“They were against it,” says Crawford-Falekaono. “They didn’t want to appear ‘owned’ by any company and wanted their endorsement to come without any appearance of a conflict of interest.”
Nick Houldsworth, head of Xero’s global app Marketplace, offers tips on boosting app uptake.
With over 700 apps available in the Xero Marketplace, app partners wanted to know: How can we stand out from the pack? And how can we better access Xero’s 1.6 million customers?
Nick Houldsworth, the executive general manager for Xero’s ecosystem of apps, offered three pieces of advice.
- Think about how you can leverage the Xero brand in your own marketing. Some of app partners have a “connect to Xero” button in their trial onboarding. They’ve shown Xero data demonstrating that the button increases trial conversion rates. If a prospective customer is already on Xero, and you can use Xero’s API to pull through data such as business type and customer records, it speeds up onboarding. “Don’t be shy about using our brand,” said Houldsworth.
- Consider us on your roadmap, and treat your partnership with Xero like a product itself. There is a massive shift under way at Xero to put APIs front and centre in its product development. Make sure you keep abreast of what Xero is doing with its APIs and look for ways you can build first to that and get a competitive advantage. Clinton Cowin of cloud integrator TradiePad echoed Houldsworth’s point: Keep us abreast of large changes in your app with regular catch-ups, and give us an early look at product changes. We advocate your product, and we don’t want to be blindsided by customer queries when a new feature launches.
- Get in front of bookkeepers and accountants. Over half of Xero’s accounting and bookkeeping partners say they want to get into apps but aren’t sure where to start. Some 5,000 partners packed standing room-only app sessions at Xerocons in London and Brisbane last year. App exhibitors reported 40% more leads than the year before. It’s hard to overstate the importance of getting out there and mixing with people. “Accountants and bookkeepers are hungry for this information,” said Houldsworth. “They recognise the shift that is coming in their business model and the need to evolve.”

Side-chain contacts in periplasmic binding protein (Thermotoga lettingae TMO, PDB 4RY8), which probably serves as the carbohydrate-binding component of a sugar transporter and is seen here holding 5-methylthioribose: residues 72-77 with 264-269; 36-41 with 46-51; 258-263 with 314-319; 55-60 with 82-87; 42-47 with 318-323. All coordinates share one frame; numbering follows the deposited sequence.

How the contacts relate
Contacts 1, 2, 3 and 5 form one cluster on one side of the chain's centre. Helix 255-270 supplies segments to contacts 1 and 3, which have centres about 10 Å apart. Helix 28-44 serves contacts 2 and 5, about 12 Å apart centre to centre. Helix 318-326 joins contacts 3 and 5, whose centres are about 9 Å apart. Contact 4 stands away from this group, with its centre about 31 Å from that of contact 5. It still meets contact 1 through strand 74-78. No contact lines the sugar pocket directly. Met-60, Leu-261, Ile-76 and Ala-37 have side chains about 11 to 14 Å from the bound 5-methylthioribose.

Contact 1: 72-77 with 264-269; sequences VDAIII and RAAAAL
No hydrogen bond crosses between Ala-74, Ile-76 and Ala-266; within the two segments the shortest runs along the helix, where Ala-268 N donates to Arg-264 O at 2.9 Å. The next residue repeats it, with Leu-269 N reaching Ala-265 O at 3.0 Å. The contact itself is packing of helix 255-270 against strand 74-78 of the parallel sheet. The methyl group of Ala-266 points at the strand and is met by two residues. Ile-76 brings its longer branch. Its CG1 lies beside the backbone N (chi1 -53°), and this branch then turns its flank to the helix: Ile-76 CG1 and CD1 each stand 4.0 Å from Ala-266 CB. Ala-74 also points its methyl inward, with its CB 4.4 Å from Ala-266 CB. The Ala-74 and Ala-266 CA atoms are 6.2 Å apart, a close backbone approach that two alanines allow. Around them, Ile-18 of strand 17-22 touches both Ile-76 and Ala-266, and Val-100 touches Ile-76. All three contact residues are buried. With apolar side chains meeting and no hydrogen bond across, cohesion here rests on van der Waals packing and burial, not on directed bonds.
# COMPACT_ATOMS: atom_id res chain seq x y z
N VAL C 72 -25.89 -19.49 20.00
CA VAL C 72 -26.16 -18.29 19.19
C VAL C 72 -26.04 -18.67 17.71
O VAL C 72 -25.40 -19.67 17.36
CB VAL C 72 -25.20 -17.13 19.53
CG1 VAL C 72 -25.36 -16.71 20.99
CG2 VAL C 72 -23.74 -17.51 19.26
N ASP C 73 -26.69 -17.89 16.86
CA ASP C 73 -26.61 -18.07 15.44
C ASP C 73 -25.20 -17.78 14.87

Other presentations included talks from small business advisor BlueRock; Luigi Prestinenzi on next-level networking; Ian Rose on presenting with impact, Jonathan Jefferies on setting up lean teams for scale; producing events with impact from Cara Weers, the brains behind Xerocon; and a keynote presentation from futurist Dave Wild.
“At Xero, we speak regularly to app partners who are working separately but aiming at a common goal: the success of small businesses and their accountants and bookkeepers,” said Bryan Williams, head of ecosystem & marketplace for Australia. “So we wanted to get everyone in the same room. An exchange of ideas benefits everyone in the ecosystem. And that’s good for small businesses.”
Sharing insights with other app partners was a key benefit, said Paul Murray, who is both an accountant and the founder of practice app AccountKit, which won Xero’s 2018 award for Industry Specific App Partner of the Year.
“I spend a lot of time mentoring our business clients with their planning, but there’s nothing like that for us, the app makers,” said Murray. “That’s what has been so great about today, whether it’s been talking to others about their sales practices, how they collect user feedback or even having a shoulder to cry on with those who’ve been through it all before.”
If you missed this week’s event, there may be a followup in the coming months. Let the Xero ecosystem team know you’re interested, and stay in touch! We’re committed to your success.